Rescuers pull 21 bodies from Tara Air aircraft crash site
Kathmandu, May 30 (EFE).- Rescuers Monday pulled out 21 bodies from the site where a plane with 22 people on board crashed during inclement weather a day ago, officials said.
The Tara Air Twin Otter aircraft disappeared Sunday when it lost contact with the control tower, 12 minutes after taking off from the tourism capital, Pokhara, 200 km (125 miles) west of Kathmandu.
Ten bodies were transferred to Kathmandu by the emergency services, and another 10 remained at the accident site, while attempts were being made to reach one dead body spotted at the scene, Civil Aviation Authority of Nepal’s spokesperson Deo Chandra Lal Karna told EFE.
He added that search was on to locate the final missing person aboard the plane.
Nepali Army spokesperson Brigadier General Narayan Silwal said they found the wreckage of the crashed plane.
“Search and rescue troops have physically located the plane crash site,” Silwal tweeted.
Tara Air spokesperson Sudarshan Badtaula told EFE that wreckage was found at 14,500 ft in Sano Sware Bhir in northwestern Nepal.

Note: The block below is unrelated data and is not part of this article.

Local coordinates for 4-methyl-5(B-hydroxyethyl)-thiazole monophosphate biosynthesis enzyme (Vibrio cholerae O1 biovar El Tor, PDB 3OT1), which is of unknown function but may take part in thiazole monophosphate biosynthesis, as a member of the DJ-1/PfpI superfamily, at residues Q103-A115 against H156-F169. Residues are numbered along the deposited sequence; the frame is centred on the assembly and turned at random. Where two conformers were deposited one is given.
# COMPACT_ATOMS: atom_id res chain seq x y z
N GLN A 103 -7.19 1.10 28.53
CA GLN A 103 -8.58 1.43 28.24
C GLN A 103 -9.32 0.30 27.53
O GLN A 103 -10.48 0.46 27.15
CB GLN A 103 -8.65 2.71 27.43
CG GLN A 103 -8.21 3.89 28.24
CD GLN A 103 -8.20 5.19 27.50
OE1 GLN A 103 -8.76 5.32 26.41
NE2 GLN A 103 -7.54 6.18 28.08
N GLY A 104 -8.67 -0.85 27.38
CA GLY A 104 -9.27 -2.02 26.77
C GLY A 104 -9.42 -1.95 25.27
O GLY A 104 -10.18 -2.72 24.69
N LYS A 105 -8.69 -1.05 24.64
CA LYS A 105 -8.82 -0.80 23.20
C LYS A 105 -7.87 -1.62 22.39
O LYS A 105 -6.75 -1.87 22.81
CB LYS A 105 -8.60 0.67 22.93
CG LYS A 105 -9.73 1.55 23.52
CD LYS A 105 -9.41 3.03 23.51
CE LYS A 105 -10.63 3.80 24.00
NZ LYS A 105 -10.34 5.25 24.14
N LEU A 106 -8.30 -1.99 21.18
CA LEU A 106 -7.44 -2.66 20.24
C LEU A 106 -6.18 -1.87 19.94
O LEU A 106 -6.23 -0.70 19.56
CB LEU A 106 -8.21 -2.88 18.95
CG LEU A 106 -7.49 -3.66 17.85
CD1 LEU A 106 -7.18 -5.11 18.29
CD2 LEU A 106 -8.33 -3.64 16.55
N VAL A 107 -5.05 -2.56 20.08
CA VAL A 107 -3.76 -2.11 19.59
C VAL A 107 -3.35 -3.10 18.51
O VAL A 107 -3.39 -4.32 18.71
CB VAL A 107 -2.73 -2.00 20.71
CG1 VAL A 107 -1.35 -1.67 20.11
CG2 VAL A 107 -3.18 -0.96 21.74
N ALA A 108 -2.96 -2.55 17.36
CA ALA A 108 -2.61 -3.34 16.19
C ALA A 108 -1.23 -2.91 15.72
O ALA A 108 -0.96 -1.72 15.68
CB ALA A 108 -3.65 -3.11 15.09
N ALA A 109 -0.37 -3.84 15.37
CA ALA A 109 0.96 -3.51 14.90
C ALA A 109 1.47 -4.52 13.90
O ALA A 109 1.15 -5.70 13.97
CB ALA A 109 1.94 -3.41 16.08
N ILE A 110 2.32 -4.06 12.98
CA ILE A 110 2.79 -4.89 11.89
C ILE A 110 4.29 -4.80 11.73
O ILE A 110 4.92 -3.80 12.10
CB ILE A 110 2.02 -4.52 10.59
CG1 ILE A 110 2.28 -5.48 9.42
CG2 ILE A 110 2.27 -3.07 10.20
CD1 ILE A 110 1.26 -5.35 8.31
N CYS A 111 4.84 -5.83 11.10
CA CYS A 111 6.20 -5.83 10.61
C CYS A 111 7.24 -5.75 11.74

“So far, we have recovered 14 bodies from the crash site,” he said.
It took nearly 20 hours for the search and rescue team to locate the crash site.
The Twin Otter aircraft of Tara Air, with 22 people on board, including three crew members, had slammed into a mountain, said Badtaula.
“The impact has blown the bodies all over the hill.”
He said the rescuers were looking for the missing in a 100-meter radius area from the main impact point.
The plane took off at 9.55 am from Pokhara to Jomsom and lost contact with air control about 12 minutes later, said a Civil Aviation Authority statement.
Search and rescue resumed on Monday morning after the operation was called off last evening due to bad weather and failing light.
Jomson, in the Himalayas, is about 20 minutes flight from Pokhara, which lies 200 km northwest of Kathmandu.
It is a popular destination for foreign tourists visiting the Mt Annapurna and Mustang region for trekking and Hindu pilgrims visiting the Muktinath temple.
But flying the route is challenging.
The Pokhara-Jomsom sector, whose en-route terrain is one of the most challenging in the world as planes have to fly through the Kali Gandaki gorge between the two 8000-meter mountains-Annapurna and Dhaulagiri.
The Pokhara-Jomsom route has a large share of crashes and casualties.
The first crash in Jomsom was reported on Nov.8, 1993, when a Nepal Airways Y-12 II plane with the registration number 9N-ACS crashed. There were no casualties.